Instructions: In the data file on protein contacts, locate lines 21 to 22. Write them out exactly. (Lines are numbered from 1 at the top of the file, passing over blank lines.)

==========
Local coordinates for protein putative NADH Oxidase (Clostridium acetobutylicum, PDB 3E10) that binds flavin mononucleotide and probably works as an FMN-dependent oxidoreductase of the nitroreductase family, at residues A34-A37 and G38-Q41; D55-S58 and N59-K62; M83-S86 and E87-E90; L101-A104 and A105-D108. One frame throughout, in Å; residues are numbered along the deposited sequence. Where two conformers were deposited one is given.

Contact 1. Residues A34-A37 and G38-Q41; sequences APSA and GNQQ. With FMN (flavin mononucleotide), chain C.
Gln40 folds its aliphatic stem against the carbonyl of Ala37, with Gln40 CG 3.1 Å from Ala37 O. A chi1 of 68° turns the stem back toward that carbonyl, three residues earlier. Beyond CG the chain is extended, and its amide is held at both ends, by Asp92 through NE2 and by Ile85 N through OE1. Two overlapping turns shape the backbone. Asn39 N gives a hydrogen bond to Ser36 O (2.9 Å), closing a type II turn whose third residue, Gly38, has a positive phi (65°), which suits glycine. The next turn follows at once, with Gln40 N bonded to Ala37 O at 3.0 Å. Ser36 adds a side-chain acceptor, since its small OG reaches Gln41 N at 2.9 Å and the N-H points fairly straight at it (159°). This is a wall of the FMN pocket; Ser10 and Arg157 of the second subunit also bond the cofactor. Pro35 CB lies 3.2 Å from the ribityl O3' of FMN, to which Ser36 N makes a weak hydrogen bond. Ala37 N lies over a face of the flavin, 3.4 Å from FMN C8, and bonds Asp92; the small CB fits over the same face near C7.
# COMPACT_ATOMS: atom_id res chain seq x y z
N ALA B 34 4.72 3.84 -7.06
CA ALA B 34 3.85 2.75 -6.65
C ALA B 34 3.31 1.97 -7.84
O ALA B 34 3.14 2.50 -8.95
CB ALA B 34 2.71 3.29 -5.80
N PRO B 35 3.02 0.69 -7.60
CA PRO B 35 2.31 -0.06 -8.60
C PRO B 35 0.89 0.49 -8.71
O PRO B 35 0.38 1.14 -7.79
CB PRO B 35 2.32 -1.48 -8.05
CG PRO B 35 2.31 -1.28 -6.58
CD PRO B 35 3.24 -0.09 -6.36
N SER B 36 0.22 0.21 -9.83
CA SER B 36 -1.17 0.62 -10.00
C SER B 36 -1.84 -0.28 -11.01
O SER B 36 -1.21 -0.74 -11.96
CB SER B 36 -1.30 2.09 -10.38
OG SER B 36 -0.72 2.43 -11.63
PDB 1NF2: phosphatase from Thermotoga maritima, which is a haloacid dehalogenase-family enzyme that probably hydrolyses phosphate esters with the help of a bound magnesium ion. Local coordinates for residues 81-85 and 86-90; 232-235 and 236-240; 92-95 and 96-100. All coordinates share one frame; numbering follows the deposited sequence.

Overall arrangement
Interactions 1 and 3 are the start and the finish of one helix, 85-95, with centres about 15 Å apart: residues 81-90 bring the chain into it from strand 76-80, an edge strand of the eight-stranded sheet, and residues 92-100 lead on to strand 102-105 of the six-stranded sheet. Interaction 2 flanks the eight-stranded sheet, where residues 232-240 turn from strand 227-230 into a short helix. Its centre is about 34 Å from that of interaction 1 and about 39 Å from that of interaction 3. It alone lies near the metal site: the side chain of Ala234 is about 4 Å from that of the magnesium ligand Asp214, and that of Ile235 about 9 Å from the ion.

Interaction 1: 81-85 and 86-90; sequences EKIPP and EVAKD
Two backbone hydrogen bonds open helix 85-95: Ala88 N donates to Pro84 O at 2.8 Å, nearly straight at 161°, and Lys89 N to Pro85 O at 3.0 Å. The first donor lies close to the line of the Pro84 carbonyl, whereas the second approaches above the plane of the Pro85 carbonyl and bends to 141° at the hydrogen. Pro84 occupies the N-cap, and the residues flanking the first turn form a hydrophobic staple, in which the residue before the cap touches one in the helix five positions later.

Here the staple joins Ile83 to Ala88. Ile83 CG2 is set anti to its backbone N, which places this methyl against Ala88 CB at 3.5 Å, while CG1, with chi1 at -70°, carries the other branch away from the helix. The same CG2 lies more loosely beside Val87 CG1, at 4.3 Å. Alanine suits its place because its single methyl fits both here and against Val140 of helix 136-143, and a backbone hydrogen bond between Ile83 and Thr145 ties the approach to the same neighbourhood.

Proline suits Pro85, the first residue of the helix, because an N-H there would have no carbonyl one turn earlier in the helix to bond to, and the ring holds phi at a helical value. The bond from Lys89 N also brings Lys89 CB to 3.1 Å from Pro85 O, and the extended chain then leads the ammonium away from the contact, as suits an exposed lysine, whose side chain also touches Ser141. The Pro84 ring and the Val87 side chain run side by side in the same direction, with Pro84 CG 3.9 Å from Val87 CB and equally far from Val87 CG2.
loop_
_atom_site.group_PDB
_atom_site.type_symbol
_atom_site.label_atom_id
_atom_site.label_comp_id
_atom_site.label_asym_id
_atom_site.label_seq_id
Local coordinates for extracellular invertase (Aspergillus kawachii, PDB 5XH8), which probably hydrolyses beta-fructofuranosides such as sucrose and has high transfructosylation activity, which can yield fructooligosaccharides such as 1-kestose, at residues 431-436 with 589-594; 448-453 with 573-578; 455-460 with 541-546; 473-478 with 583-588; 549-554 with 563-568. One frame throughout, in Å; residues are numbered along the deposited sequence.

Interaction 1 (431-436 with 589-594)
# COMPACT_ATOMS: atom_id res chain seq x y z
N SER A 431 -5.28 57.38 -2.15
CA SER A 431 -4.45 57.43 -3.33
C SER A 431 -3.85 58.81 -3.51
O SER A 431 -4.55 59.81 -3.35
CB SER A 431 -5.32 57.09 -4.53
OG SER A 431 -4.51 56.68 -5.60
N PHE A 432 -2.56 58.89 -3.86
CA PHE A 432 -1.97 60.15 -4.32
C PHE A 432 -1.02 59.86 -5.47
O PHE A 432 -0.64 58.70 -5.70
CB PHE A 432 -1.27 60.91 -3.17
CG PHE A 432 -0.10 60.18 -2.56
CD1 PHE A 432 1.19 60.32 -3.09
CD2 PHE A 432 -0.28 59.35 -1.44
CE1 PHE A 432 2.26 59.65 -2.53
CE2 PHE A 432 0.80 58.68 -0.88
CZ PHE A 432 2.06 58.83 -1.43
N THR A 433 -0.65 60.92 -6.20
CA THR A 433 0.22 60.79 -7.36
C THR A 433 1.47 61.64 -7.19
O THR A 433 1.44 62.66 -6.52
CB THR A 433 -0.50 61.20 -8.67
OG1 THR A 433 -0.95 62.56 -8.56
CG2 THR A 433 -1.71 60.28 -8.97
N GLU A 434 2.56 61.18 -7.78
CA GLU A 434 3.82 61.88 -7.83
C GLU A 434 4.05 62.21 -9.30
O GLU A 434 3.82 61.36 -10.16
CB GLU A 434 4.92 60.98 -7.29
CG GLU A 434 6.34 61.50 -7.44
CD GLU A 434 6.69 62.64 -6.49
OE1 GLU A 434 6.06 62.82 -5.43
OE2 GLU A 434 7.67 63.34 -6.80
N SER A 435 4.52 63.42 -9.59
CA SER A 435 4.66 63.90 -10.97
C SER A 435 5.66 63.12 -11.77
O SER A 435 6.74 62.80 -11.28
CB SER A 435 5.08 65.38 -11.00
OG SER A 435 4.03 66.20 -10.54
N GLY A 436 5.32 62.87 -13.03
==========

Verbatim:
CB SER B 36 -1.30 2.09 -10.38
OG SER B 36 -0.72 2.43 -11.63